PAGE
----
University of Minnesota scientists are part of mission to ‘touch the sun’

Susie Jones
August 12, 2018 - 10:35 am


Experiments designed by University of Minnesota physicists and colleagues across the country will fly to the sun aboard NASA’s Parker Solar Probe. Researchers and their colleagues make up the FIELDS team, one of four teams chosen to design suites of scientific instruments for the Parker Solar Probe.

The University issued a press release saying that the probe will explore the star’s corona (atmosphere) to solve its two biggest mysteries. The first quest is to find the mechanism that heats the corona to more than 100 times the temperature of the solar surface. The second is to identify the coronal dynamo that accelerates subatomic particles from the sun’s surface to speeds up to a million miles per hour and spews them out in a 3-D stream that bathes the solar system. That phenomenon is known as the solar wind.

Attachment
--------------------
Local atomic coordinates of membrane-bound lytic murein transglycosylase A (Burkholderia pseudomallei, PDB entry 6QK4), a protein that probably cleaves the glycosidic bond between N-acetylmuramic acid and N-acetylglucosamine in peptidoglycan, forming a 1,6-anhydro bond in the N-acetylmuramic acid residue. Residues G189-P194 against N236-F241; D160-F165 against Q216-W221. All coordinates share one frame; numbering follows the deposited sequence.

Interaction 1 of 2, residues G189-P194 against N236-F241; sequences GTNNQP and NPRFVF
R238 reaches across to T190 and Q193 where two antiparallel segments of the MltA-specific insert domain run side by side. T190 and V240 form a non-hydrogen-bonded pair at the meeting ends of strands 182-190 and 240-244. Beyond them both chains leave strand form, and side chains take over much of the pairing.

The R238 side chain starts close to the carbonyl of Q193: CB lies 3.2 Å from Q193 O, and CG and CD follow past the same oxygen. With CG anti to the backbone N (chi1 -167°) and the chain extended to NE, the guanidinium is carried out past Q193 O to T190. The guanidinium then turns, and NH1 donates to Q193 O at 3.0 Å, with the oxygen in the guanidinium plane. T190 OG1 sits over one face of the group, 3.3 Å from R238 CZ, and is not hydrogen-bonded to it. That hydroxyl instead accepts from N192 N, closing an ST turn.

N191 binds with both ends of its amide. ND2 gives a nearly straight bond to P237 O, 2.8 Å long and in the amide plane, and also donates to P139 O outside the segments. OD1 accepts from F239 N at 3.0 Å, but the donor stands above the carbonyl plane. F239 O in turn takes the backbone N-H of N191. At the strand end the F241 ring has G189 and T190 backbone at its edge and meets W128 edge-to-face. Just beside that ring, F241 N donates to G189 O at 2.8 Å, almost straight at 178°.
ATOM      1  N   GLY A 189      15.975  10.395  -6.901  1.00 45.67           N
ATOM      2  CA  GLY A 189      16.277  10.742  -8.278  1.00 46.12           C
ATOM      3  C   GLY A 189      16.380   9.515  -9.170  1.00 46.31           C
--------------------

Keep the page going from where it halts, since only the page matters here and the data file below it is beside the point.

“It’s a dream mission,” said space physicist Keith Goetz, the principal investigator for the University’s Parker Solar Probe team. “It’s the most interesting thing in space physics. Understanding how nature works is our big thing in physics, but so is understanding how the world around us works.”

The Parker Solar Probe will fly to the region of the corona where solar wind particles are accelerated; data collected there will help explain the genesis of the solar wind, making it easier to predict and take precautions against its strongest gales.

NASA named the probe for solar physicist Eugene Newman Parker, who, among other revolutionary contributions, predicted the discovery of the solar wind.